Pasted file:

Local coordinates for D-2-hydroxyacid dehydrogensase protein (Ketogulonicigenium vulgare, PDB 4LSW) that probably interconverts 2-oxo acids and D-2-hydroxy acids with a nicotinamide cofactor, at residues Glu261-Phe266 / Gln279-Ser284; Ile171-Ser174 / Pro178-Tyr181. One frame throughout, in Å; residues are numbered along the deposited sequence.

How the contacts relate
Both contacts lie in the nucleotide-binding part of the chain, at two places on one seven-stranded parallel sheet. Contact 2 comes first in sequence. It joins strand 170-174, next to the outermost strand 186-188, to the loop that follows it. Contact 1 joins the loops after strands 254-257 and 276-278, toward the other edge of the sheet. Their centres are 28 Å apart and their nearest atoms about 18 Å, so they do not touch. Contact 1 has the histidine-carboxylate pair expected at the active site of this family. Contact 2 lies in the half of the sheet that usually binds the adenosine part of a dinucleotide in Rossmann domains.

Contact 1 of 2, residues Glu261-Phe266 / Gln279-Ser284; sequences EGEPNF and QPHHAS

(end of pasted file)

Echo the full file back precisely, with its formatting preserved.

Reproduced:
Local coordinates for D-2-hydroxyacid dehydrogensase protein (Ketogulonicigenium vulgare, PDB 4LSW) that probably interconverts 2-oxo acids and D-2-hydroxy acids with a nicotinamide cofactor, at residues Glu261-Phe266 / Gln279-Ser284; Ile171-Ser174 / Pro178-Tyr181. One frame throughout, in Å; residues are numbered along the deposited sequence.

How the contacts relate
Both contacts lie in the nucleotide-binding part of the chain, at two places on one seven-stranded parallel sheet. Contact 2 comes first in sequence. It joins strand 170-174, next to the outermost strand 186-188, to the loop that follows it. Contact 1 joins the loops after strands 254-257 and 276-278, toward the other edge of the sheet. Their centres are 28 Å apart and their nearest atoms about 18 Å, so they do not touch. Contact 1 has the histidine-carboxylate pair expected at the active site of this family. Contact 2 lies in the half of the sheet that usually binds the adenosine part of a dinucleotide in Rossmann domains.

Contact 1 of 2, residues Glu261-Phe266 / Gln279-Ser284; sequences EGEPNF and QPHHAS